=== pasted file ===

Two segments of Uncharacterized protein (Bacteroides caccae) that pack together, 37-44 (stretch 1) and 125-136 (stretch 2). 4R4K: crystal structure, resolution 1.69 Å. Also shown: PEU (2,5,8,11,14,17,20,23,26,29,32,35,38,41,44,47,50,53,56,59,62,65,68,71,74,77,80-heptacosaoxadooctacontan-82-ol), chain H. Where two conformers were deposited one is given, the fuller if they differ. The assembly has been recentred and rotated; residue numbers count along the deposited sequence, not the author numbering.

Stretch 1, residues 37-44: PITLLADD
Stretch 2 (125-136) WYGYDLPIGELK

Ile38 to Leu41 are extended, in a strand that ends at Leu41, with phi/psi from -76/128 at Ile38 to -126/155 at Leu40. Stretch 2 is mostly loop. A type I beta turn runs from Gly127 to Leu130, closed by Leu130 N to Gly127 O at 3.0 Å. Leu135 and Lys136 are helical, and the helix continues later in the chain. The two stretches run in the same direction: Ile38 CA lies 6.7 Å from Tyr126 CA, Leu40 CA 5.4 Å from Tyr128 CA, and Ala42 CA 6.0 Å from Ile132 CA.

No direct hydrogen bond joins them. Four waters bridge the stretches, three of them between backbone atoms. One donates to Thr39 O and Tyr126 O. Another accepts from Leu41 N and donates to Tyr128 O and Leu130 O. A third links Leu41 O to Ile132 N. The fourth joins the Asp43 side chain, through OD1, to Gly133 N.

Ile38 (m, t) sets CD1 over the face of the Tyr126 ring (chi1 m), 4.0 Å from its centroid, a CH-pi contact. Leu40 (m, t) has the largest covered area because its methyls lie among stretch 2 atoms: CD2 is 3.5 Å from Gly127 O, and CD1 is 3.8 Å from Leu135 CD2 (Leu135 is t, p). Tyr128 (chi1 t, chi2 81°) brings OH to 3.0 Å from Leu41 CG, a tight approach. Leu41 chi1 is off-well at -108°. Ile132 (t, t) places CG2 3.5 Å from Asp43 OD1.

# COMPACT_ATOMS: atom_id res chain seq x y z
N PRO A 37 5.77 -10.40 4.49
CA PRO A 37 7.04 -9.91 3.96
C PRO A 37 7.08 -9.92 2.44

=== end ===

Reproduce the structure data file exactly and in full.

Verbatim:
Two segments of Uncharacterized protein (Bacteroides caccae) that pack together, 37-44 (stretch 1) and 125-136 (stretch 2). 4R4K: crystal structure, resolution 1.69 Å. Also shown: PEU (2,5,8,11,14,17,20,23,26,29,32,35,38,41,44,47,50,53,56,59,62,65,68,71,74,77,80-heptacosaoxadooctacontan-82-ol), chain H. Where two conformers were deposited one is given, the fuller if they differ. The assembly has been recentred and rotated; residue numbers count along the deposited sequence, not the author numbering.

Stretch 1, residues 37-44: PITLLADD
Stretch 2 (125-136) WYGYDLPIGELK

Ile38 to Leu41 are extended, in a strand that ends at Leu41, with phi/psi from -76/128 at Ile38 to -126/155 at Leu40. Stretch 2 is mostly loop. A type I beta turn runs from Gly127 to Leu130, closed by Leu130 N to Gly127 O at 3.0 Å. Leu135 and Lys136 are helical, and the helix continues later in the chain. The two stretches run in the same direction: Ile38 CA lies 6.7 Å from Tyr126 CA, Leu40 CA 5.4 Å from Tyr128 CA, and Ala42 CA 6.0 Å from Ile132 CA.

No direct hydrogen bond joins them. Four waters bridge the stretches, three of them between backbone atoms. One donates to Thr39 O and Tyr126 O. Another accepts from Leu41 N and donates to Tyr128 O and Leu130 O. A third links Leu41 O to Ile132 N. The fourth joins the Asp43 side chain, through OD1, to Gly133 N.

Ile38 (m, t) sets CD1 over the face of the Tyr126 ring (chi1 m), 4.0 Å from its centroid, a CH-pi contact. Leu40 (m, t) has the largest covered area because its methyls lie among stretch 2 atoms: CD2 is 3.5 Å from Gly127 O, and CD1 is 3.8 Å from Leu135 CD2 (Leu135 is t, p). Tyr128 (chi1 t, chi2 81°) brings OH to 3.0 Å from Leu41 CG, a tight approach. Leu41 chi1 is off-well at -108°. Ile132 (t, t) places CG2 3.5 Å from Asp43 OD1.

# COMPACT_ATOMS: atom_id res chain seq x y z
N PRO A 37 5.77 -10.40 4.49
CA PRO A 37 7.04 -9.91 3.96
C PRO A 37 7.08 -9.92 2.44